Methods

Electronic health records

UCSF supplied the EHRs in this paper through the Bakar Computational Health Sciences Institute. Almost one million people visited UCSF between 2011 and 2017. Out of 878,479 patients, 292,753 had at least one of the 137 complex diseases currently represented in SPOKE. The EHRs were de-identified to protect patients’ privacy. No IRB approval was required for this research. For this paper, we collected the information on the cohort of patients with complex diseases using de-identified LAB, MEDICATION_ORDERS, and DIAGNOSES tables. The LAB table contains the lab test orders and results, including the actual measurements and the judgment of whether the results were abnormal. The MEDICATION_ORDERS table contains prescriptions with dose, duration, and unit. The DIAGNOSES table contains diagnosis and symptoms with ICD9 and ICD10 codes. These tables are linked by Patient IDs (one unique ID for each patient) and Encounter IDs (one unique ID for each encounter a given patient has with our medical system).

Scalable precision medicine oriented knowledge engine

SPOKE is a heterogeneous knowledge network that includes data from 29 publicly available databases, representing a significant proportion of information gathered over five decades of biomedical research12. This paper was powered by the first version of SPOKE, which contains over 47,000 nodes of 11 types and 2.25 million edges of 24 types. The nodes (Anatomy, BiologicalProcess, CellularComponent, Compound, Disease, Gene, PharamacologicalClass, SideEffect, and Symptom) all use standardized terminologies and were derived from five different ontologies. The sources and counts of each node and edge type are detailed in Supplementary Tables 1 and 2.

Connecting EHRs To SPOKE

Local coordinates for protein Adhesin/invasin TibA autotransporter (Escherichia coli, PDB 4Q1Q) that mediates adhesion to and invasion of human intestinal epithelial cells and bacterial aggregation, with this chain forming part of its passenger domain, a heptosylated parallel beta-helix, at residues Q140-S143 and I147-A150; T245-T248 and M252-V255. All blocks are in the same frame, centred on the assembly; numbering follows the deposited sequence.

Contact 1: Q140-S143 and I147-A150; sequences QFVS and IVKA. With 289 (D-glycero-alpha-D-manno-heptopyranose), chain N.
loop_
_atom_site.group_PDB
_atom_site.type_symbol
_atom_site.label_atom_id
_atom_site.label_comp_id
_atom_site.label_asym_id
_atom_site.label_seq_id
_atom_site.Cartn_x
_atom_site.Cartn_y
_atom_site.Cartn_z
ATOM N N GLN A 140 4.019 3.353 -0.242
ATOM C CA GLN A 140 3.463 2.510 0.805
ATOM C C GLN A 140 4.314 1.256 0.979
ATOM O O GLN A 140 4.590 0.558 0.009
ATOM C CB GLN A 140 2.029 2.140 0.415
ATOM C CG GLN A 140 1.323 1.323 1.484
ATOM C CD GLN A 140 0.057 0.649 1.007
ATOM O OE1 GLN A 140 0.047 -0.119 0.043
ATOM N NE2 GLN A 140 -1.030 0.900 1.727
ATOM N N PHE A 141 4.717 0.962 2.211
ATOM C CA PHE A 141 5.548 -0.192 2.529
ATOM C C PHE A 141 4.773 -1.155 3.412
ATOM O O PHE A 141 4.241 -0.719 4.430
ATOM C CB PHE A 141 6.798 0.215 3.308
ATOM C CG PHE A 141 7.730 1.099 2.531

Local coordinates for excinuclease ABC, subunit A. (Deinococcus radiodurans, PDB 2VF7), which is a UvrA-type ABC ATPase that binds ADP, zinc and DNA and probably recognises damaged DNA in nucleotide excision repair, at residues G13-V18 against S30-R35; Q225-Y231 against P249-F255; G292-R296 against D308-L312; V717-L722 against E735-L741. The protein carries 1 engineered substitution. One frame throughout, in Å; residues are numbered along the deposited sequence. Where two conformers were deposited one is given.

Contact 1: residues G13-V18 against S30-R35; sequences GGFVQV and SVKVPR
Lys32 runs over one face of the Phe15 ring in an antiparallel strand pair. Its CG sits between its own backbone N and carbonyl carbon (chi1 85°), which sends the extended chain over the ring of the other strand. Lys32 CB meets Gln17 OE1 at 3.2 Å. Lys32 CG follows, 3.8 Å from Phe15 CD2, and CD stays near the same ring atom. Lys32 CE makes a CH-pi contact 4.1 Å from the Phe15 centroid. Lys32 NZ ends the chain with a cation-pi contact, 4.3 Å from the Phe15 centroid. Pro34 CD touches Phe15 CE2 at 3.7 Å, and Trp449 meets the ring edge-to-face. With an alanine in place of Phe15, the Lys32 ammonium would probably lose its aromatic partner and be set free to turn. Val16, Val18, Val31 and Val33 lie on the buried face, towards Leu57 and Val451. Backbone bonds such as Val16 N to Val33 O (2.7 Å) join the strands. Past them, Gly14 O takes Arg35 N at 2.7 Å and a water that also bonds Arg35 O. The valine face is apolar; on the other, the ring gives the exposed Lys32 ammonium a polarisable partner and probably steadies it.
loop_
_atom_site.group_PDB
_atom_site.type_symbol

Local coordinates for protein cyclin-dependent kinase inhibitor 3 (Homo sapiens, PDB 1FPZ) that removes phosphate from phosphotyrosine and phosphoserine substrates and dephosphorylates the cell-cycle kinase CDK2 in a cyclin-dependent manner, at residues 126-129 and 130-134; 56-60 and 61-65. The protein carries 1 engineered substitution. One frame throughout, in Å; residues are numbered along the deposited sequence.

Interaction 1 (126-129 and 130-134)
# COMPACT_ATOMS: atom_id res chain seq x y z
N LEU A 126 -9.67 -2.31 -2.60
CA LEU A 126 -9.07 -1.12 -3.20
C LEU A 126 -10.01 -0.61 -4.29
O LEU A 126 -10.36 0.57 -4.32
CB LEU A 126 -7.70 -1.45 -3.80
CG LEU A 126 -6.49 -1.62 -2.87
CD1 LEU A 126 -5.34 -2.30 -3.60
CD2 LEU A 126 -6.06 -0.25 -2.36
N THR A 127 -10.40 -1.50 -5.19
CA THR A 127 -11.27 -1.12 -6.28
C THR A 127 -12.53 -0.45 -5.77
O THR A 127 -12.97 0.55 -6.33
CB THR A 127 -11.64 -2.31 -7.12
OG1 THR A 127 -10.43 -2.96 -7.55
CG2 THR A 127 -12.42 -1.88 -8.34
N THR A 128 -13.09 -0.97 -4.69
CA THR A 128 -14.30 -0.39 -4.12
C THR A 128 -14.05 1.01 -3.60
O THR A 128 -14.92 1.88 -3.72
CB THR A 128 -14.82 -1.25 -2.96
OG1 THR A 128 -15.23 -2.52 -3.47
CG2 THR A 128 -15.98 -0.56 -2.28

EHRs were connected to SPOKE Disease, Symptom, SideEffect, Compound, and Gene nodes. To connect to Disease nodes, ICD9/1027 codes in the EHRs were translated to Disease Ontology identifiers28,29. Since this relationship was used to select the patient cohort, we manually curated the mappings. The connection to Symptom and SideEffect nodes was also made from translating the ICD9/10 codes via MeSH identifiers and CUI, respectively. The relationship between Compound nodes and EHRs was derived by mapping RxNorm to the FDA-SRS UNIIs (unique ingredient identifiers) to DrugBank Identifiers. Lab tests were connected to multiple node types in SPOKE using the Unified Medical Language System (UMLS) Metathesaurus30. The LOINC31 codes in the EHRs were mapped to CUI and then mapped to a second CUI (CUI2) using UMLS relationships. A connection between LOINC and SPOKE would be made if CUI2 could be translated to a node in SPOKE. CUIs with nonspecific relationships were excluded. From the UCSF EHRs, 10,499 unique codes, found in the Diagnosis, Medication Orders, and Labs tables, were mapped to 3527 nodes in SPOKE. Of these, 3233 were seen in the complex disease cohort and were used as the SEPs.

Generating PSEVs

First, we initialized a n x n SEP transition matrix (where n = the number of SEPs) and set every value to zero. Then for each patient in the complex disease cohort, we created a binary vector of the SEPs in their EHRs and divided it by the sum of the vector. This patient vector was then added to the rows of the SEP transition matrix that corresponded to the SEPs found in the patient’s EHRs. Once every patient was accounted for, the SEP transition matrix was transposed and divided by the sum of the columns.

Next, we made an adjacency matrix using the edges in SPOKE to create a SPOKE transition probability matrix (TPM), in which each column sums to 1. The SPOKE TPM was then multiplied by 1−β where β equals the probability of random jump. An extra row was then added to the SPOKE TPM and filled with β.

Last, the PSEVs were generated using a modified version of the PageRank algorithm13,14. In this version of PageRank, for each PSEV, the random walker traverses the edges of SPOKE until randomly jumping out of SPOKE (at probability β) to the given SEP. The walker will then enter back into SPOKE through any SEP using the probabilities found in the corresponding column of the SEP transition matrix. The walker will continue this cycle until the difference between the rank vector in the current cycle and the previous cycle is less than or equal to a threshold (α). The final rank vector is the PSEV and contains a value for every node in SPOKE that is equivalent to the amount of time the walker spent on each given node.